NO TIME TO DIE review – A Fitting Goodbye to Daniel Craig’s Bond

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Title: No Time To Die
Director: Cary Joji Fukunaga
Starring: Daniel Craig, Rami Malek, Léa Seydoux, Lashana Lynch, Ben Whishaw, Naomie Harris, Jeffrey Wright, Christoph Waltz, and Ralph Fiennes
Movie length: 2 hour 43 minutes

James Bond is one of those characters that has stood the test of time, having been played by Sean Connery, George Lazenby (haven’t heard of him? He only played Bond once), Roger Moore, Timothy Dalton, Pierce Brosnan, and now Daniel Craig. Craig has long said that this is his last time donning the tuxedo, and it turns out No Time to Die is a fitting coda to his 5 film stint.

Despite the different actors, there have been some hallmarks of Bond movies including gadgets and a cool unflappable lead who has a way with the ladies. The Craig Bond movies have attempted to bring Bond into the modern era, with a grittier version of Bond who feels regret and is fairly monogamous. While I’ve enjoyed most of the Craig Bond films, I often felt they were trying so hard to give Bond pathos that they lost one of the key elements to the character.  

In another break from tradition, while Bond movies are typically standalone affairs with no lasting change or consequence for the hero, the Craig films all relate to each other. Bond typically doesn’t change because he emerges from every movie unscathed (and doesn’t seem particularly bothered by the collateral damage his exploits cause). Craig’s Bond is burdened by losses from prior films. Craig has a charisma and confidence that draws you root for him, but I haven’t become as invested in him as the movies want heading into No Time To Die.

Photo credit: Nicola Dove © 2020 DANJAQ, LLC AND MGM. ALL RIGHTS RESERVED.

It turns out that there is plenty of time to die, with the film clocking in at 2 hours and 45 minutes (no end credits scene) and plenty of bad guys dying. Thankfully, the film is chock full of well choreographed action sequences that make the run time fly by. These aren’t repetitive boring action sequences (I’m looking at you DC Universe punch fests). Each car chase and fight scene is distinct and entertaining. With all of the Bond copycats out there (Bourne, Mission Impossible, the last few Fast and the Furious movies where the criminals have I guess become spies?), it is hard to be truly original, but No Time to Die manages to bring some new twists to the action. My lone complaint is I wish the movie worked in a few more Bond style gadgets.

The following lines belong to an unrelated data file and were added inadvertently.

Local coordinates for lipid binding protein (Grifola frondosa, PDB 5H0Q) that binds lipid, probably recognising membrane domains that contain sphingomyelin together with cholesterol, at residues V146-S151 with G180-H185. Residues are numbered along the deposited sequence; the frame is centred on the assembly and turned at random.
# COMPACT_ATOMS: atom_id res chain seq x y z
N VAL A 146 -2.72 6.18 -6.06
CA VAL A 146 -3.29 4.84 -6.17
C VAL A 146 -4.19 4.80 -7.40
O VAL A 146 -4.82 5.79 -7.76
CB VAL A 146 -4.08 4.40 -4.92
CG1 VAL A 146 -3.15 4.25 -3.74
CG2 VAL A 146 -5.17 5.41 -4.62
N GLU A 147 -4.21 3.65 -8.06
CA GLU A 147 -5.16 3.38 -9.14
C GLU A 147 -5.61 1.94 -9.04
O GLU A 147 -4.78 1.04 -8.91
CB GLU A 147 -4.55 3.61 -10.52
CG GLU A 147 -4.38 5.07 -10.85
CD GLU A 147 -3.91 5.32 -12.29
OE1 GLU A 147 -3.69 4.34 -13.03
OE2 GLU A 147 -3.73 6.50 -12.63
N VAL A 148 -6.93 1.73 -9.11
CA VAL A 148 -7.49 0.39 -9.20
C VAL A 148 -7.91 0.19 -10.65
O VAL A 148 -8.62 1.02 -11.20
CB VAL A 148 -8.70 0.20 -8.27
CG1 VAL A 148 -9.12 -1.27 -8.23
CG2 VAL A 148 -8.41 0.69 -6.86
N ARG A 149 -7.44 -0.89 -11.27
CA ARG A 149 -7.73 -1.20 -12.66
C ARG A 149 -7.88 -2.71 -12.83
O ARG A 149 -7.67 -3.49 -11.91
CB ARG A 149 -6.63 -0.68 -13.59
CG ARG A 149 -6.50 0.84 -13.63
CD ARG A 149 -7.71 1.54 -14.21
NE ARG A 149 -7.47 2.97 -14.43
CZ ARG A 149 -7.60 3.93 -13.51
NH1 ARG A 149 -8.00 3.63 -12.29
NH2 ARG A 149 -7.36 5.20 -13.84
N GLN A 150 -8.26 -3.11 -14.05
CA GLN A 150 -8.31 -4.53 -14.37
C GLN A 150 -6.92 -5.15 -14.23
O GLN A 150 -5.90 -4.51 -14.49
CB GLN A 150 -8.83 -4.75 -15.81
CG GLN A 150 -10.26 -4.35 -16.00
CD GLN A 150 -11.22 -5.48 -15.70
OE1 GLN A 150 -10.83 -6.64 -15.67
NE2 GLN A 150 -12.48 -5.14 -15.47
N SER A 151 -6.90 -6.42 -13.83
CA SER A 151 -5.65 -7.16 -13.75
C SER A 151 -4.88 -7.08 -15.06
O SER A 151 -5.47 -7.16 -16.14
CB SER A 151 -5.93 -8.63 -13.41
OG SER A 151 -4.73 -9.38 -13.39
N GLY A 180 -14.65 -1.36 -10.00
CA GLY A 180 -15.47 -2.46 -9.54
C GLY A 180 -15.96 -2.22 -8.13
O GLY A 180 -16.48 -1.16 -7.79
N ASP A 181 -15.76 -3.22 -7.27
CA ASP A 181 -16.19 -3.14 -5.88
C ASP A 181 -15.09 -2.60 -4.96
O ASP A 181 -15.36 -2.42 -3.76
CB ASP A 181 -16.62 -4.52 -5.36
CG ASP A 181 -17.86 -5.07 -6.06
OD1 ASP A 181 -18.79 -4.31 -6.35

No Time to Die also has one of the more interesting plots of the recent Bond movies, with a ‘world at risk’ scenario that feels a little too close to home for my comfort. The plot is a little more complicated than normal for a Bond movie, and this movie is better for it. While not every twist ended up being a surprise, it was fun figuring out who was good and who was bad and what the endgame was. You don’t have to have seen any prior Bond movies to understand this one, though knowledge of the Craig installments will enhance your viewing.

In addition to a fine performance by Craig (who continues to exude a great balance of confidence, weariness, and regret), No Time to Die also features some strong supporting characters. Ana de Armas in particular stole the show in her all too brief appearance.  Rami Malek provides a suitably creepy antagonist and Jeffrey Wright is quite likable in his return as CIA agent Felix Leiter.

No Time to Die is easily my favorite of the Craig Bond Films. It feels like a great coda to the Craig era, with ongoing themes and recurring characters being given resolution and an air of finality. Speculation will no doubt start about who the next Bond will be, but until that is revealed, enjoy Craig’s version one last time.

Score: A

Click here to hear Tracy and I review No Time to Die on Through the Lens: https://anchor.fm/darren-shulman/episodes/No-Time-To-Die-Review-e18jfn7

No Time to Die is now playing in theaters.


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